To get started with blockchain development, we will use Brownie, a great framework for doing so. Brownie will help us get up and running with our NFT projects with agility by using Python scripts to deploy and interact with our smart contracts. Alongside Brownie, we will use Infura, an infrastructure-as-a-service product that allows us to easily interact with blockchains.

Installing Brownie

Go ahead and follow the instructions listed here:


Note that the creators of Brownie recommend using pipx, however, pip can also be used.

Creating a Brownie project

Now that we have Brownie installed, let’s get started with our first project.

First, open up the command line and navigate to a location from where you would like to create a new project directory. From here create the project directory. We’ll call ours “NFT-demo”.

mkdir NFT-demo cd NFT-demo

Now we can initialize our new project with the following command:

brownie init

Now, in our NFT-demo directory we should see the following subdirectories:

contracts/ : Contract sources interfaces/ : Interface sources scripts/ : Scripts for deployment and interaction tests/ : Scripts for testing the project build/ : Project data such as compiler artifacts and unit test results reports/ : JSON report files for use in the Brownie GUI

Configuring the project

In addition to the above subdirectories, we’ll also need two additional files in the NFT-demo project-level directory: an environment variables file to hide our sensitive variables and a brownie-config file to tell Brownie where it can find these variables as well as configure any dependencies.


Beginning with the environment variable file, create a new file called .env in the NFT-demo directory. To start, include the following code:



For now, we will leave everything blank with the exception of our PRIVATE_KEY variable. For this, head to your MetaMask account → Menu → Account details → Export private key. From here input your MetaMask password and replace the first line so that it now reads PRIVATE_KEY=<YOUR_PRIVATE_KEY>. We’ll fill in the rest as we go.

For more on environment variables check out the resources below:

An Introduction to Environment Variables and How to Use Them


Now let’s create our Brownie configuration file. In a file called brownie-config.yaml (again, in the NFT-demo directory) input the following code:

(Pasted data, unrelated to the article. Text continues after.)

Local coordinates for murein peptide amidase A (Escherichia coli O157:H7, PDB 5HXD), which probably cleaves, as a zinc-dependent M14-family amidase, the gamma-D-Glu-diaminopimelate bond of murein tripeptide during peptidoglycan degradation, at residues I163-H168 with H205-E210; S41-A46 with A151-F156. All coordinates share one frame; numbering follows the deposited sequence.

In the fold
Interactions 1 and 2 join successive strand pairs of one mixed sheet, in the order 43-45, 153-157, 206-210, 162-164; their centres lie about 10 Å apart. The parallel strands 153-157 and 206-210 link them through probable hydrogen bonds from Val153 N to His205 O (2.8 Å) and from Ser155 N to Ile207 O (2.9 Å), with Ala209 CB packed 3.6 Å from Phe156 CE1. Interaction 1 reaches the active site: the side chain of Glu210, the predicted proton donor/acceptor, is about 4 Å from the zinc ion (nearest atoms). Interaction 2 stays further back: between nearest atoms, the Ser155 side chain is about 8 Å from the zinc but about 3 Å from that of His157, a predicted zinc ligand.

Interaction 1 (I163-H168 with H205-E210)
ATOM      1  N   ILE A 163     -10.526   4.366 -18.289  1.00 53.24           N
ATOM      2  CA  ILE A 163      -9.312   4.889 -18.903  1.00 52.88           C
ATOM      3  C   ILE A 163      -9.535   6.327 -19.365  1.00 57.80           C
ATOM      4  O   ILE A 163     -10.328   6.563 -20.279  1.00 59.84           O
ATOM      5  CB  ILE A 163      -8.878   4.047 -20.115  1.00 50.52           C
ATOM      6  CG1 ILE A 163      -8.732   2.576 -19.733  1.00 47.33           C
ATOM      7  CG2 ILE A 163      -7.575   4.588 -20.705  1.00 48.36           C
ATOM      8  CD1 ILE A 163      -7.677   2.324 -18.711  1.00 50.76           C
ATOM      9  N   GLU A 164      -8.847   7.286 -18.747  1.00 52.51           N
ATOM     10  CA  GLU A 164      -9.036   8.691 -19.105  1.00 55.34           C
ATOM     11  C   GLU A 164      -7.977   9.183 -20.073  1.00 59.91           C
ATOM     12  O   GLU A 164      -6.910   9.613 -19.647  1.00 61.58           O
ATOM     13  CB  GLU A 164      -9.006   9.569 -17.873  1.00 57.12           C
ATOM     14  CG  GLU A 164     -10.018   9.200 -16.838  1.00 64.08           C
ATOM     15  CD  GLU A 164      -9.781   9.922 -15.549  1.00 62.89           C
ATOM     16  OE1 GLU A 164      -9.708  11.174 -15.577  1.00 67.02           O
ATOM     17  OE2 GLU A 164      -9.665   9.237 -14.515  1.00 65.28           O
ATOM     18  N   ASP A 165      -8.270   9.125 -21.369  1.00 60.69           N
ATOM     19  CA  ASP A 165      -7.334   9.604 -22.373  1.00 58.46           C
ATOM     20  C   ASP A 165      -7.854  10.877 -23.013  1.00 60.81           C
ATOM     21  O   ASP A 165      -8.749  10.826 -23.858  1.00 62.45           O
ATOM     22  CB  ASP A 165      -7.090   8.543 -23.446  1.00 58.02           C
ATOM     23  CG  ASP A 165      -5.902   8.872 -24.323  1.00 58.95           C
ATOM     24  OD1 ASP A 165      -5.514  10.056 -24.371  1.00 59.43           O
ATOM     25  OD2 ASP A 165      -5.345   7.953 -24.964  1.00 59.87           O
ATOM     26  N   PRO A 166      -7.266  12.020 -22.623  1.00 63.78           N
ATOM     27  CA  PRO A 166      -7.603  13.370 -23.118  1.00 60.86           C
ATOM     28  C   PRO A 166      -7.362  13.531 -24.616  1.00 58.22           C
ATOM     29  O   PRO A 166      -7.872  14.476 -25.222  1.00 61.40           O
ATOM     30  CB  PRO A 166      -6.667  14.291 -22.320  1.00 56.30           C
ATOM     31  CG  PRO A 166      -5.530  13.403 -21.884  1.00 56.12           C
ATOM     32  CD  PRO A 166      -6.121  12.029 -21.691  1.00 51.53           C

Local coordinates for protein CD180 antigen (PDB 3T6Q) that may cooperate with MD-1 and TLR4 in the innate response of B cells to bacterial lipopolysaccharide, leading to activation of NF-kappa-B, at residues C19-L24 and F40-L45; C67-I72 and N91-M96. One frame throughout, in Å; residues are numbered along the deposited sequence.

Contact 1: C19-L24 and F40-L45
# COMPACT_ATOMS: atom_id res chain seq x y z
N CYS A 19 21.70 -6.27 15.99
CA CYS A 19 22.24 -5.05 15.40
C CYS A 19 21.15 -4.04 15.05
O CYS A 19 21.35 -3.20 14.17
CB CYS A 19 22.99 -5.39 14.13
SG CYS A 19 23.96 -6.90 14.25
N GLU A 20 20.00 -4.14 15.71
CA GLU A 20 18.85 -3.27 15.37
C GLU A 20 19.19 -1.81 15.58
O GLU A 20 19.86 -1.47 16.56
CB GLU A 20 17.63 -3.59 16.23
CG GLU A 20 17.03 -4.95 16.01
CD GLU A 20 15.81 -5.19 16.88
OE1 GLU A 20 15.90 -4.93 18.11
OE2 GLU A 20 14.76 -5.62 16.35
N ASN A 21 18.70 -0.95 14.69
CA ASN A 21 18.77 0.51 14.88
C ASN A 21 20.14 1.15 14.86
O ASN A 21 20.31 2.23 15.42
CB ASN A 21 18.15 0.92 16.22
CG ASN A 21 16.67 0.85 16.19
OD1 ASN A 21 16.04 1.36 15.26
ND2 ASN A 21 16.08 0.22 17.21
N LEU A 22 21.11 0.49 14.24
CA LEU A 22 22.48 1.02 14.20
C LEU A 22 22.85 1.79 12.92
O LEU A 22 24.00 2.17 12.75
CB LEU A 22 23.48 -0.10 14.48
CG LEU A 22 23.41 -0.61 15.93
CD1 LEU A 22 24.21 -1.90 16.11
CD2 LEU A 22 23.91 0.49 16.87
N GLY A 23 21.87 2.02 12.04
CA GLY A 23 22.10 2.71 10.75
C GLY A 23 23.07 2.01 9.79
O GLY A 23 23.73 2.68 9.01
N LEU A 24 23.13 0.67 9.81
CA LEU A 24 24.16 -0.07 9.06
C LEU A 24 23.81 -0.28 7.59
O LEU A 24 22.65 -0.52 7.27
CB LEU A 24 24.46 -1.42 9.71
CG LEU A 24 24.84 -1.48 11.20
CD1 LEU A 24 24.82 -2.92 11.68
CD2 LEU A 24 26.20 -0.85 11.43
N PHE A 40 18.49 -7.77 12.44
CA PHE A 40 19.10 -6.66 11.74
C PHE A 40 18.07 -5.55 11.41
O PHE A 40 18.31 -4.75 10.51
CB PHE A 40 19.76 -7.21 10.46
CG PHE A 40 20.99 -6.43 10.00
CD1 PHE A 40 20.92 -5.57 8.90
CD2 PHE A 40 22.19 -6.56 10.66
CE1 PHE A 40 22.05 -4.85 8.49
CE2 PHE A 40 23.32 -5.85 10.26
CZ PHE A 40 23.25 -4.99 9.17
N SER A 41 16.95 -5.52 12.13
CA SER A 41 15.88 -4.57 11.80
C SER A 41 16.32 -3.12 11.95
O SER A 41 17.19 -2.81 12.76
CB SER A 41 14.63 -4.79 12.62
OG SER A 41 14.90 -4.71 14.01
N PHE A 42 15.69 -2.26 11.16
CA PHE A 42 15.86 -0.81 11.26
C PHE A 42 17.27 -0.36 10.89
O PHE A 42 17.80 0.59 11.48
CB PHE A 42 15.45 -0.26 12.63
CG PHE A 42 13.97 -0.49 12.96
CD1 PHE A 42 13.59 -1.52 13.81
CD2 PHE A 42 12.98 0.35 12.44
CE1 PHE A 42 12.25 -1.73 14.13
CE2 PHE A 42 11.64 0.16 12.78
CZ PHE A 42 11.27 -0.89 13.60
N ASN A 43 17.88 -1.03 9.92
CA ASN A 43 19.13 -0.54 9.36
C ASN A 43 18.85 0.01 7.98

dotenv: .env dependencies: - smartcontractkit/chainlink-brownie-contracts@0.4.0 - OpenZeppelin/openzeppelin-contracts@4.5.0 compiler: solc: remappings: - '@chainlink=smartcontractkit/chainlink-brownie-contracts@0.4.0' - '@openzeppelin=OpenZeppelin/openzeppelin-contracts@4.5.0' wallets: from_key: ${PRIVATE_KEY}

A few important points:

  • The dotenv entry tells Brownie where to find our environment variables

  • At a high level, the dependencies and compiler mappings allow us to easily interact with external libraries (for more info see the resource below)

  • The wallets entry gives us an easy way to access our private key programmatically so that we can interact with the blockchain as ourselves

The Configuration File — Brownie 1.18.1 documentation

Connecting to the blockchain with Infura

Before writing a contract that we can deploy to the blockchain, we need a way for us to easily interface with them without having to run our own node. To get started with Infura follow the steps provided here:

How To Get Infura API Key

Once we have our Infura project setup, grab the project ID and add it to our .env file so that the second line now reads WEB3_INFURA_PROJECT_ID=<YOUR_PROJECT_ID>. Brownie will use this behind the scenes to connect us to blockchain networks so we don’t have to worry about this too much from here on.

We’re now ready to begin writing our first NFT smart contract!

Writing our first smart contract

Let’s jump right in by creating a new file in the contracts subdirectory called WaterCollection.sol. This will be the contract for our new NFT collection.

Our project directory structure should now look like this:

- NFT-demo | - build | - contracts | - WaterCollection.sol | - interfaces | - reports | - scripts | - tests

Note that Solidity is a popular programming language for smart contract development. For a deeper dive check out their docs:

Solidity — Solidity 0.8.13 documentation

To start let’s add the following lines:

// SPDX-License-Identifier: MIT pragma solidity ^0.8.0;

import "@openzeppelin/contracts/token/ERC721/extensions/ERC721URIStorage.sol"; import "@openzeppelin/contracts/token/ERC721/ERC721.sol";

Here we’re doing a few things. Firstly, we define a license. Don’t worry too much about this, for now, just know that the MIT license essentially means that we’re open-sourcing our contract.

Secondly, we’re defining our solidity version. Again, don’t worry too much, but if you’re curious about these versions, check out the docs above.